A new method of ultrasonic vibration composite induction cladding was proposed to obtain high performance induction cladding coating. In this study, a high performance NiCrBSi coating was prepared on 45 steel substrate, which clarified the propagation mechanism of ultrasonic waves during traditional non-contact ultrasonic vibration composite cladding. The influence of the two ultrasonic vibration methods on microstructure, element distribution, crack, porosity and hardness of induction cladding coating was analyzed, which provided a precursor demonstration for industrial application of induction cladding.

thumbnail Fig. 1

Schematic of ultrasonic vibration composite laser cladding: (a) non-contact ultrasonic vibration, (b) contact ultrasonic vibration.

2 Materials and methods

2.1 Materials

The widely used 45 steel was selected as the matrix. The matrix size was Φ20 mm × 400 mm. As NiCrBSi alloy powder has good high temperature resistance, wear resistance, and relatively low price, and it was selected as the basic coating material in this test. The mesh size was 25–48 µm. Table 1 shows chemical composition of NiCrBSi. The 34% sodium silicate solution was selected as the binder of the powder.

Table 1

Chemical composition of NiCrBSi (wt%).

2.2 Experimental method

The surface treatment of 45 steel substrate was carried out. First, the oxide layer and rust on the surface were removed by grinding with a grinder. Then, the surface was polished with sandpapers of different mesh sizes, and the surface was cleaned with anhydrous ethanol. NiCrBSi powder was adjusted to viscous state based on the weight ratio of 1:7.5 with sodium silicate solution and was pre-set on the substrate surface. After repeated pressing, the NiCrBSi powder was dried at 80 °C for 2 h in a drying oven. A layer of aluminum foil tape was wrapped on the pre-set coating, followed by wrapping with clay, to prevent the coating from flowing and oxidation during heating. The model of induction heating equipment is MY-120kW, which is produced by Qingdao Shuimu induction equipment Co., Ltd and Table 2 shows the process parameters of induction cladding. The ultrasonic equipment used is CY3000X intelligent ultrasonic equipment generator. According to the principle of acoustics, when ultrasonic wave propagates in the medium, the energy gradually decreases within creasing distance. The distance between the workpiece and sound source should be 30 mm to reduce the attenuation of ultrasonic wave and prevent it from affecting the cladding process of workpiece. Figure 2 shows the ultrasonic test bed that we built, and Table 2 presents the parameters of ultrasonic vibration. Figure 2a shows the diagram of non-contact ultrasonic vibration composite induction cladding. In the cladding process, the ultrasonic emitter acted vertically on the 45 steel shaft. After induction heating, we moved the cladding platform to the ultrasonic emitter at a horizontal speed of 20 mm/s, aligned it with the unsolidified coating, operated it for 80 s, and induced propagation by air. Ultrasonic vibration was directly introduced into the cladding layer. Under the same process parameters, a group of induction cladding experiments without ultrasonic vibration were conducted for comparison. Figure 2b shows the diagram of contact ultrasonic vibration composite induction cladding. After cladding, the ultrasonic vibration was turned on for 80 s, and the ultrasonic vibration was introduced into the cladding layer through the substrate. Finally, with the help of scanning electron microscope (SEM), energy dispersive spectrometer (EDS), and microhardness tester, the induction cladding coatings were compared and analyzed.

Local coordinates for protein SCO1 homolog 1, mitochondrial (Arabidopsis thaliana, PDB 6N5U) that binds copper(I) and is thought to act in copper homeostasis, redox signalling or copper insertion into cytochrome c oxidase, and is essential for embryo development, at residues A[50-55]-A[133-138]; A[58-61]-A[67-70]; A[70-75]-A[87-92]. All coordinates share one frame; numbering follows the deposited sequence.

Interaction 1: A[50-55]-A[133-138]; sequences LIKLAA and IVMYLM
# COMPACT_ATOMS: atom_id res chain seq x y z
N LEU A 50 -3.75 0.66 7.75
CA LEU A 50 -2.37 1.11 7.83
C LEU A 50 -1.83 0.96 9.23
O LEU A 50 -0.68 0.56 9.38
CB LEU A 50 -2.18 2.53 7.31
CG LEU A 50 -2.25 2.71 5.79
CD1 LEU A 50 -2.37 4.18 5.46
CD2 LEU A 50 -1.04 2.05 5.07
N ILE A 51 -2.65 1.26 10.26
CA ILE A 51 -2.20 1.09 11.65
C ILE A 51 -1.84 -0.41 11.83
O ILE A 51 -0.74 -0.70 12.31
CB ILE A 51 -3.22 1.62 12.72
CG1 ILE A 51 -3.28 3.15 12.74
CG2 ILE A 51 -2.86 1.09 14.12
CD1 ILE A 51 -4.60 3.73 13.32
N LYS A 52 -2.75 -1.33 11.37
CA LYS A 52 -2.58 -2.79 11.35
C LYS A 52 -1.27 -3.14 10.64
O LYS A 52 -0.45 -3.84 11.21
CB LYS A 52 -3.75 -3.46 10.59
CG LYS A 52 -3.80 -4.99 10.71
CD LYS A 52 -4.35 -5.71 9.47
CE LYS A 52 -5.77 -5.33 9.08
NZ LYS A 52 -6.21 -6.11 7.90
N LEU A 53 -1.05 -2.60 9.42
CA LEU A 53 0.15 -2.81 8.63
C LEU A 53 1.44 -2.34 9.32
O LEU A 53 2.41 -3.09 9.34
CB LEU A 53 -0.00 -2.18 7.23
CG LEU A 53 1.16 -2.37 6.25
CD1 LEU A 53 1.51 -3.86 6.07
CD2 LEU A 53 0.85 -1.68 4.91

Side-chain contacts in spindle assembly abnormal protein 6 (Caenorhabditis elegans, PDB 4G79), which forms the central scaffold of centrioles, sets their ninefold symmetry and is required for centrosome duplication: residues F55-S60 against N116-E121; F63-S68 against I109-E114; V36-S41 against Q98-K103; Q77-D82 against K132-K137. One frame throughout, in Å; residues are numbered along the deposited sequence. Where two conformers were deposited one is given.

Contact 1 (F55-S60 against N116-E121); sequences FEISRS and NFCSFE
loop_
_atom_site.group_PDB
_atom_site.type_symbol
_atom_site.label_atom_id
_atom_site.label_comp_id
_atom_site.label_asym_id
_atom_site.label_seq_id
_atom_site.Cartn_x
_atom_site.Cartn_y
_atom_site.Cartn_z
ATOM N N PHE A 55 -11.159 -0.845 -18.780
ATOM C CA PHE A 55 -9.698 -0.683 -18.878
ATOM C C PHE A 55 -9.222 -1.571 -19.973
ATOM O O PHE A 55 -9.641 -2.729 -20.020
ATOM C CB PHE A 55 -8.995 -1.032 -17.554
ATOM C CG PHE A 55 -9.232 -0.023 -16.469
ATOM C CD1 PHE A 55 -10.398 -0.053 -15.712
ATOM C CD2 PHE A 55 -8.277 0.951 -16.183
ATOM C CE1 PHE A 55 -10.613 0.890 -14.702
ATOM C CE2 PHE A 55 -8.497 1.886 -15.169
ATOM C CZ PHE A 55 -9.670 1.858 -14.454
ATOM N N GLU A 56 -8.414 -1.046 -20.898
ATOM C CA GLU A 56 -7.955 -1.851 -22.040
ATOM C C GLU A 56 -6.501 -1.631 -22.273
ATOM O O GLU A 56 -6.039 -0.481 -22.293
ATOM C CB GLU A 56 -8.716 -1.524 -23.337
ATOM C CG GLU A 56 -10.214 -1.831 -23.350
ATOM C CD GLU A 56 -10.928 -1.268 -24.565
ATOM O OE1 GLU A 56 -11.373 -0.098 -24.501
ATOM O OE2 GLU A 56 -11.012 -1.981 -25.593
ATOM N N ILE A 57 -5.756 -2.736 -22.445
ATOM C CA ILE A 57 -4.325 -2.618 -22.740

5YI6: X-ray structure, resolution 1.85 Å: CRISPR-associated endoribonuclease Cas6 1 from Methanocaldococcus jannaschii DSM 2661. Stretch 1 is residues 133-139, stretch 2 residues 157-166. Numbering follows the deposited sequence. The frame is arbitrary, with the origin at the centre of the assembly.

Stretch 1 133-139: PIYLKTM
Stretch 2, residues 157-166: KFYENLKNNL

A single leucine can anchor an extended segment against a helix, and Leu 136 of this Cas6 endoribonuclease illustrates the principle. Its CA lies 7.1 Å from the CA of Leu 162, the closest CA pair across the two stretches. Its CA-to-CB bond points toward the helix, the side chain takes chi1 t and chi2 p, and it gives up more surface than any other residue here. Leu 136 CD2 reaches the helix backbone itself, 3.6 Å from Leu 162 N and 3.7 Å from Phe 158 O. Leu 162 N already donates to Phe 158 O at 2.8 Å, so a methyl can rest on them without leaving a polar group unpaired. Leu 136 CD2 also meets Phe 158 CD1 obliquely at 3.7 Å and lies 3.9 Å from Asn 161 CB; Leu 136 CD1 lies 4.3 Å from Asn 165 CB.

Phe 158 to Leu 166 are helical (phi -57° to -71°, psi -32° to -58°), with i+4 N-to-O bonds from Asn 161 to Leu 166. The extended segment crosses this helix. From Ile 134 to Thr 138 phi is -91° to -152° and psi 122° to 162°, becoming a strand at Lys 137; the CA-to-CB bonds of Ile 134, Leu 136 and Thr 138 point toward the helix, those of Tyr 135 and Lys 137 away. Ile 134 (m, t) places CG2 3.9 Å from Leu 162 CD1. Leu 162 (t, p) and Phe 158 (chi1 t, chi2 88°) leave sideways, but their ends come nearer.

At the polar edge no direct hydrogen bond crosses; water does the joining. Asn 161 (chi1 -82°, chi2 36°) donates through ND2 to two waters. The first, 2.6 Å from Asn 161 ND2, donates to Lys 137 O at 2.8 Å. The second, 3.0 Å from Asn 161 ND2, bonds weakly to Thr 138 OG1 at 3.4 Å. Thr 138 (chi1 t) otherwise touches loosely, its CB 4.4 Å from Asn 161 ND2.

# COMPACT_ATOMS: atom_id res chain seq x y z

Table 2

Experimental details of ultrasonic vibration-assisted induction cladding.

thumbnail Fig. 2

Diagram of induction cladding assisted by ultrasonic vibration: (a) non-contact ultrasonic vibration, (b) contact ultrasonic vibration.

2.3 Numerical model description

The success of induction cladding is closely related to the control of temperature field. However, heat transfer in cladding is difficult to study directly. The model of induction cladding has good symmetry. Thus, a two dimensional induction cladding forming model was established (Fig. 3). The induction coil was composed of four single-turn circular structure, and the 45 steel substrate and cladding layer were surrounded by the air area. Table 3 shows the specific dimensions of the model.

Magnetic and thermal insulations were introduced in the process of electromagnetic field and solid heat transfer as follows [16]:(1) (2)where A is the magnetic vector potential, A/m2; n is the unit normal of the boundary; q is the eddy current heat, W/m2.